Iran seeks interest in $2.7bn gas development

29 April 2015

Buyback contract offered to develop five onshore fields in southwestern Fars province

  • Firms given until 27 May to prequalify
  • Client seeking local-international joint ventures
  • Sanctions challenging for interest from overseas

Iran has asked companies to prequalify to bid for an estimated $2.75bn contract to develop onshore gas fields in the Fars province in the southwest of the country.

State-owned Iranian Central Oil Field Company (ICOFC) has given interested firms a deadline of 27 May to prequalify for the tender.  

ICOFC is looking for a company to study and develop five gas fields on a buyback contract.

The scope of services includes master development plan (MDP) preparation, seismic studies, drilling, surface and sub-surface activities, operations, and pipelines.

The project includes the estimated $1.18bn development of the Aghar gas field to a production capacity of 20 million cubic metres a day (cm/d).

ICOFC is also looking for a company to develop the Day, Sepidzakhor, Halegan and Sephid Baghon fields to a production capacity of 32 million cm/d. This work is estimated to cost a total of $1.57bn.

Both sections of the development are expected to take 36 months to complete.

The tender is open to joint ventures of local groups and international oil companies (IOCs), with at least 51 per cent owned by the local partner.

Iran has struggled to find IOCs to work on its oil and gas field developments in recent years due to sanctions against its banks and oil industry.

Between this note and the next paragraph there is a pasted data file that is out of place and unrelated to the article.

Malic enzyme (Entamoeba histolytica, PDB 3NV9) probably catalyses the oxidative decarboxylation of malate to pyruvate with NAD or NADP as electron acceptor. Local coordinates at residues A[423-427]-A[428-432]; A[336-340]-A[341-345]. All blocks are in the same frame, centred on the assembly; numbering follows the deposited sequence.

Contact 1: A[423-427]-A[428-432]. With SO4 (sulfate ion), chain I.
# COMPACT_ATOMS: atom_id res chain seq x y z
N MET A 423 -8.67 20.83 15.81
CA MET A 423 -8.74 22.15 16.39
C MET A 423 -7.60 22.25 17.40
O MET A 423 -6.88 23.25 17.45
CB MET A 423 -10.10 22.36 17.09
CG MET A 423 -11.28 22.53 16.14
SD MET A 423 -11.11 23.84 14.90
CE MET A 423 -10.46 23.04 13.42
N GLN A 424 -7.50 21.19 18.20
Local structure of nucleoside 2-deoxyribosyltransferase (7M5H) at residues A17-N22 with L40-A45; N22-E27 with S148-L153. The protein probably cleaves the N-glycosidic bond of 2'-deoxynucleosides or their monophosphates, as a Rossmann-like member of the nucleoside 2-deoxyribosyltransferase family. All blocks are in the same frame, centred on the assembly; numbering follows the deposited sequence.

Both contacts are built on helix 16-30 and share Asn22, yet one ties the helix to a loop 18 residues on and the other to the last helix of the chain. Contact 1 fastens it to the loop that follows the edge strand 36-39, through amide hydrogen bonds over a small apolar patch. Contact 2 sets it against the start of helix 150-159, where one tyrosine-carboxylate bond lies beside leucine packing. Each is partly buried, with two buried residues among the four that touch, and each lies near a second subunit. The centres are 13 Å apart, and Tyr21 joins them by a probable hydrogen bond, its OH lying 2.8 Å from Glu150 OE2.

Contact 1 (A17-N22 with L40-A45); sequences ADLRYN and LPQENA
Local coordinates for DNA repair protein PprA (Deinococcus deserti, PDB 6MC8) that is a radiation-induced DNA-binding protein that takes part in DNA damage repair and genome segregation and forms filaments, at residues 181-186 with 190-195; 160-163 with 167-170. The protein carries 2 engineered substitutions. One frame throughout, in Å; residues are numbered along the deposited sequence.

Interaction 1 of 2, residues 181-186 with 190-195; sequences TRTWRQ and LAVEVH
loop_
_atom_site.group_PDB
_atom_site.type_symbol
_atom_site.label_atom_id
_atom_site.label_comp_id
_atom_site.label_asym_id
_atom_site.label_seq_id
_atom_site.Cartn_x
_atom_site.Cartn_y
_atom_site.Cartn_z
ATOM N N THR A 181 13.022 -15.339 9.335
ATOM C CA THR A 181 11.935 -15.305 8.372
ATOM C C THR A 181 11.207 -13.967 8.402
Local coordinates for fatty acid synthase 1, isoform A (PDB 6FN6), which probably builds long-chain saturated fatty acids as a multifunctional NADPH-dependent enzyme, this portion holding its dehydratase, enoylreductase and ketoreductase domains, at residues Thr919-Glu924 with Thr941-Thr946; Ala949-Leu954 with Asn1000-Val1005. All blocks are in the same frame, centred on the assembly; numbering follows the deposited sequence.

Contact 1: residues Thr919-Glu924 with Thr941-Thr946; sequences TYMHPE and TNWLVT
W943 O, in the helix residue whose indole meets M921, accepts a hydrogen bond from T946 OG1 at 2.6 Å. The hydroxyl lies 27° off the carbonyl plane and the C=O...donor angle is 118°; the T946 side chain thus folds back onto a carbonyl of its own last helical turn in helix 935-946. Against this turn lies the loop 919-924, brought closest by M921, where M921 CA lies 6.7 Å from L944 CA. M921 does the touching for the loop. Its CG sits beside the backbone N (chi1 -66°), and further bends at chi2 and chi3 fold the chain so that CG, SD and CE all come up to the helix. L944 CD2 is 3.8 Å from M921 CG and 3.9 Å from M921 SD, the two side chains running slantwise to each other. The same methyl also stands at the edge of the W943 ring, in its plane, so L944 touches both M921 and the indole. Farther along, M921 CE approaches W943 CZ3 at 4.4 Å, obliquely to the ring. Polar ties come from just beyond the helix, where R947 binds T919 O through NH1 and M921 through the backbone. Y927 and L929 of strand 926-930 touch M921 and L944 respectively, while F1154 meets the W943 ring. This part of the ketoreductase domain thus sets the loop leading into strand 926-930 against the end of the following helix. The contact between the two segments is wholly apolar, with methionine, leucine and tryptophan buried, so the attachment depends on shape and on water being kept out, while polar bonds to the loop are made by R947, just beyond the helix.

Last year, the Islamic Republic cancelled a $2.5bn agreement with China National Petroleum Company (CNPC) to develop the Azadegan oil field in the southwest of the country. CNPC was also replaced by local group Petropars to complete phase 11 of the giant South Pars gas field development.

Tehran had announced plans to scrap buyback contracts like the one tendered by ICOFC on the Fars onshore gas fields.

In buyback contracts, IOCs must hand operations over to state-owned National Iranian Oil Company (NIOC) once production has commenced.

The recently proposed Iran Petroleum Contract (IPC) aims to replace the use of buyback contracts and is based on the integration of exploration and production operations. Under the contract, exploration is at the sole risk of IOCs, which recoup all the exploration costs once commerciality is established.

The IPC model is expected to be rolled out should the Iranian nuclear negotiations reach a successful conclusion and sanctions against IOCs working in Iran are removed.

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